Switch up starch and give gnocchi a try
Pasta, potatoes and rice: these are the starches we often use in our meals. But there is another choice: gnocchi, which satisfies the desire for both pasta and potatoes. These little Italian dumplings (pronounced NYOH-kee) can be made from potatoes, semolina flour, or a combination of greens, flour and ricotta. Sometimes eggs or cheese are added to the gnocchi dough. They can even be made gluten free with alternative flours.
The word means “little lump”, since the dough is shaped into little pieces, then boiled or baked. Gnocchi are usually served with a highly flavored but simple sauce, either cheese, meat, tomato or butter sauce, or served in a soup by boiling the gnocchi in a light broth with Parmesan cheese sprinkled on top.
If you’ve ever tasted homemade gnocchi, you’ve had a little taste of heaven. The best ones are light and fluffy, a perfectly simple — and sublime — comfort food. Learn to make perfect gnocchi when Chef Dan Bobo teaches his popular Gnocchi Workshop on Aug. 25 at Malaai, the beautiful student garden behind Waimea Middle School. The class, from 11:30 am to 2:30 pm, will offer several different gnocchi paired with sauces, which you will enjoy at the end with salad. Cost is $25 for Slow Food Hawaii members or $30 for non-members, and proceeds benefit Malaai and Slow Food Hawaii. Space is limited, so sign up now at www.slowfoodhawaii.org and get ready for a fun and delicious class.
Here are several easy gnocchi recipes to practice with. You can freeze extras for later use. Who knew that lumps could taste so good?
Paul Bertolli, Chef, Oliveto Restaurant, makes this classic gnocchi and suggests trying different potatoes, such as Yukon gold, yam or sweet potato, as well as experimenting with chopped herbs (parsley, thyme or oregano) in your dough. Makes about 200 gnocchi.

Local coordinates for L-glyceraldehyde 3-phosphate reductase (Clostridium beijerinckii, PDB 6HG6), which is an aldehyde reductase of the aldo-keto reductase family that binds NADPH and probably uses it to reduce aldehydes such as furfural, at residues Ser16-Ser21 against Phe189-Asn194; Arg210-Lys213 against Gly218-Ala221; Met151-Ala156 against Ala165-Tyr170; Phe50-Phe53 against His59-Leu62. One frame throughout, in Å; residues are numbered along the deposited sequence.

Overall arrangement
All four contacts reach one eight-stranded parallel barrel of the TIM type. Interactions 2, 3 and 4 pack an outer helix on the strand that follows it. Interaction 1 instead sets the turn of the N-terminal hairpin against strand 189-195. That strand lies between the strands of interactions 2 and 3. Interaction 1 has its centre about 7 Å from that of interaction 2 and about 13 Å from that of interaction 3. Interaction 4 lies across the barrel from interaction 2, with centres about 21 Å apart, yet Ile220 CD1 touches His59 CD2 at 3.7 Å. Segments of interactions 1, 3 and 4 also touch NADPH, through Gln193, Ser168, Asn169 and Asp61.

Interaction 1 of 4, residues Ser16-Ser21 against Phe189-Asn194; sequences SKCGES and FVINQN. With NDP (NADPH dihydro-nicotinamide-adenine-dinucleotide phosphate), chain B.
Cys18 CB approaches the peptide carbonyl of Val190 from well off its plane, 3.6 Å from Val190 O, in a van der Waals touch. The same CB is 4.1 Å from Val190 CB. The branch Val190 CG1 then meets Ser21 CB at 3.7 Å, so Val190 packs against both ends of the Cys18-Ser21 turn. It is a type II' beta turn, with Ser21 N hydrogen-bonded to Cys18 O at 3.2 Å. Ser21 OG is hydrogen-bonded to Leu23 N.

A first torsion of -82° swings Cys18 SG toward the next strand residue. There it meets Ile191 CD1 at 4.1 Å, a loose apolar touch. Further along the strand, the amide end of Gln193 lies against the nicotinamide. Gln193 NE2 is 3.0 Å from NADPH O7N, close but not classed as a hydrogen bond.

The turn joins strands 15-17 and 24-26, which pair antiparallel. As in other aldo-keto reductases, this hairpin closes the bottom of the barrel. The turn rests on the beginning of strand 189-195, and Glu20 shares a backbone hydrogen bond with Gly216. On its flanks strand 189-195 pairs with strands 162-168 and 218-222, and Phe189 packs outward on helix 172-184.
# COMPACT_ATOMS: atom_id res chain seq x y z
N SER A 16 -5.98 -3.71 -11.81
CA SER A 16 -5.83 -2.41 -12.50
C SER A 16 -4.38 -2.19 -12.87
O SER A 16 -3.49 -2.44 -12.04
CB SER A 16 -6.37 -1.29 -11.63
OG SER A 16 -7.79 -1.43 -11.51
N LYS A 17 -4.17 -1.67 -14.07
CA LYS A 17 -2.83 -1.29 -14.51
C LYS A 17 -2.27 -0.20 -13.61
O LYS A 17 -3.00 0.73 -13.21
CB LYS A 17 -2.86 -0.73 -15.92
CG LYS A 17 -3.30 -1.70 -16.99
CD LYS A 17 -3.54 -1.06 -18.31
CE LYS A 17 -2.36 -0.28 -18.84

3 russet potatoes or other high-starch variety (about 1-1/2 lbs.)
1-1/2 eggs, whisked
2 tablespoons heavy cream
1 teaspoon salt
Generous pinch of fresh grated nutmeg
9 ounces (2 cups) all-purpose flour
Fill a pot with lightly salted cold water; add potatoes. Simmer until very tender, about 35 minutes. Drain in a colander; let rest in their own steam until they are cool enough to handle. Peel potatoes, then push them through a ricer or food mill, using the medium blade (or use a large-hole grater if needed).
In a large bowl, whisk together eggs, cream and nutmeg. Gently beat this mixture into potatoes. Pour flour on work surface, reserving about a half cup. With a pastry scraper, cut flour into potatoes. Work dough by cutting, pressing and turning it over on itself with the pastry scraper. Keep working until dough comes together and is soft, supple and slightly elastic. Use the reserved half cup of flour if necessary.
Roll dough into a large log; cut log into four equal parts. Let dough rest for 10 minutes (turn bowl upside down on top of dough). Roll logs into ropes about 3/4inch in diameter, cutting them in half if they are too long to work with. Cut ropes into nuggets about a half inch long. Put a little flour on a dinner fork. Hold a dough nugget between your thumb and forefinger, grasping at opposite corners. Position it so a corner points toward you, diamond-like. Starting where the fork tines being and keeping your thumb perpendicular to the tines, roll dough over the inside tines of the fork, changing from pinching with your thumb and forefinger to pushing gently with your thumb; you are trying to create an ovoid shape. Transfer gnocchi to a well-floured sheet pan.
Cook in gently boiling, salted water about 3 to 5 minutes or until they float. Sauce and serve.
Brown butter and sage sauce
This is a classic gnocchi sauce with only four ingredients.
8 tablespoons butter
24 medium-size sage leaves
Salt and pepper
Parmesan cheese for grating